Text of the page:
Indonesia. Indonesia’s reputation as a Muslim country characterized by tolerance became somewhat disgraceful during the year. A video showing how a Muslim mob killed three members of the Islamic branch of Ahmadiya caused great outrage both in the country and around the world. The film showed how more than a thousand men came to Ahmadiya’s premises, where they tore out the prayers and began to beat them with slips, stones and knives while police watched without intervening.
Twelve men were tried but no one was charged with murder. The sentence varied between three and six months in prison, which was even less than the prosecutors had demanded. Ahmadiya has emerged from Islam but the followers are considered by most Muslims to be apostates. Just days after this death attack in Java, a Muslim mob burned down two churches on another part of the island in protest that a Christian man accused of violating Islam had escaped with five years in prison. The mob demanded the death penalty. Later in the year, rumors in the city of Ambon led to the death of a Muslim motorcycle taxi driver by Christians to riots that claimed five lives and injured dozens. According to police, the man had died in a traffic accident.
According to Countryaah official site, Islamist prayer leader Abu Bakar Baasyir was sentenced in June to 15 years in prison for contributing to funding the terrorist group al-Qaeda in Aceh, which is said to have murdered Westerners and political leaders. The charge for providing weapons was dropped, which saved him from a possible death penalty. Baasyir appealed against the verdict, which he considered “a disgraceful work by the devil’s friends,” and a higher court softened the sentence to nine years, without further justification.
In January, the verdict fell into a corruption havoc that shook the nation for a year. A lower official at the tax authority was sentenced to seven years in prison for allegedly helping big business owners trick the state into billions in withholding tax. During the trial, the man testified about how he bribed police and prosecutors to continue his business, for which he himself earned millions. The deal had ramifications in the country’s political elite and damaged the confidence of President Susilo Bambang Yudhoyono, who profiled himself as a tough opponent of corruption.
In a poll in June, for the first time, fewer than 50% of respondents said they had confidence in the president. Shortly before, the former treasurer of the president’s party had fled the country after being accused of corruption.
A government reshuffle in September convinced neither investors nor the general public, and it aroused some surprise that Yudhoyono in June appointed his own brother-in-law to the Army Chief of Staff. Three soldiers who were seen on video torture three arrested civilians in the eastern province of Papua were sentenced by a military court to up to ten months in prison. A popular rock star who appeared on video to have sex with two TV celebrities was sentenced to three and a half years in prison.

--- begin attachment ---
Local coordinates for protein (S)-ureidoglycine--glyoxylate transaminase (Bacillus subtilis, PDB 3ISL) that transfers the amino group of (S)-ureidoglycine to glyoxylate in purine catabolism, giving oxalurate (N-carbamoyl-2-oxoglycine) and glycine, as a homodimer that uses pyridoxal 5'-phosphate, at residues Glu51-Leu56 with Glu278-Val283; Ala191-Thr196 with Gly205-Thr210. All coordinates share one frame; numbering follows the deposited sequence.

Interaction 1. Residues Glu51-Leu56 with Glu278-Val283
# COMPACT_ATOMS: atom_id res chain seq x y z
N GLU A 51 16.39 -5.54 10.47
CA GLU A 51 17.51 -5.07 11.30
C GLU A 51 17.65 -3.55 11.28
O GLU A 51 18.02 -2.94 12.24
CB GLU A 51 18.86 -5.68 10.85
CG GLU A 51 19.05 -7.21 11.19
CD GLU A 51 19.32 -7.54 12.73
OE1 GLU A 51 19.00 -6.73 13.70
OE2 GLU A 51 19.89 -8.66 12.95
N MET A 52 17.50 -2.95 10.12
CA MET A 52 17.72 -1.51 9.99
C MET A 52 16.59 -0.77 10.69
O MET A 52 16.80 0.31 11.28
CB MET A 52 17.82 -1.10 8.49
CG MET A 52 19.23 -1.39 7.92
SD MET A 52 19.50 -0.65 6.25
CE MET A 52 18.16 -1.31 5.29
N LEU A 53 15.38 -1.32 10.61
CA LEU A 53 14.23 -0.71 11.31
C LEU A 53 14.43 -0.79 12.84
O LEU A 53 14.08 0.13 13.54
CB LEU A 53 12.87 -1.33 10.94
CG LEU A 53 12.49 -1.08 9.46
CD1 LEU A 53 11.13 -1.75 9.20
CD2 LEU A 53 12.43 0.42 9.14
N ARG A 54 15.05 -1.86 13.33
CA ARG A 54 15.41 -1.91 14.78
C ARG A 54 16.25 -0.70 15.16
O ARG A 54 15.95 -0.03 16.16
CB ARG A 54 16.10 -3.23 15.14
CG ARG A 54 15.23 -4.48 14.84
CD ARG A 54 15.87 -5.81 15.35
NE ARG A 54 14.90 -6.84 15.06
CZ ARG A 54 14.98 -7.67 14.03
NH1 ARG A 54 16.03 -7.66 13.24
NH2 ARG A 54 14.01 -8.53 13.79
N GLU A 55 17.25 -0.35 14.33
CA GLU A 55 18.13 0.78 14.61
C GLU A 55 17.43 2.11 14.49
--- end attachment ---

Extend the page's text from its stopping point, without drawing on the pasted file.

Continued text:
Jakarta, formerly Batavia, capital of Indonesia; 9.6 million residents (2010). The town is almost merged with the neighboring towns of Bogor, Tangerang and Bekasi; Jabotabek metropolitan area has approximately 28 million Jakarta is situated on a plain on the banks of the river Ciliwung on the northwest coast of Java. The area is hit by recurring floods during the October-March monsoon. In the past, the city was mainly an administrative and commercial center, but much of the newly established industry is now found in the city’s vicinity.
The development of the cityscape reflects the different rulers over time. During the colonial period, the city was divided into areas for Chinese, Arabs, Dutch and Indonesians. After independence, President Sukarno sat downis characterized by numerous statues and monuments, and now Jakarta’s center appears as a cosmopolitan metropolis with wide boulevards and business districts in marble and glass. Impressive highway construction has partly solved the major traffic problems in the giant city, but also contributes to intense air pollution. In general, infrastructure expansion has been difficult to keep up with the huge urban growth; Among other things, one can find open sewers side by side with modern skyscrapers. However, many slums in the 1980’s and 1990’s have been cleared and replaced by shopping centers and hotels. The 14-storey Hotel Indonesia, the city’s first high-rise building, was built in the 1950’s; it is now hidden among skyscrapers along the main street Jalan Thamrin.
During the massive urban development, a large part of Jakarta’s residents have had to move, and in the area’s former rice fields, suburbs are growing with middle-class housing; the commuting distance to the center is often an hour and a half. As a tourist destination, Jakarta seems underrated; the city has several museums, monuments and an interesting harbor with sailing ships. Jazz and theater life also invites you to visit. The Tanjung Priok Traffic Port and Soekarno-Hatta Airport are both the largest in Indonesia.
During the country’s political and economic crisis of 1997-98, there were extensive demonstrations in the city against Suharto’s government; several were killed, but turmoil ceased when the president resigned.
There have been settlements in the area since 400-h. In 1527 the Sultan of Bantam beat the Portuguese here and then called the place Jayakerta. In 1619, the Dutch under Jan Pieterszoon Coen conquered and destroyed the city and built Batavia, which became the center of the Dutch East Indies colonies until Indonesia’s independence in 1949. Then the city became the capital and renamed Jakarta, from 1972 Jakarta.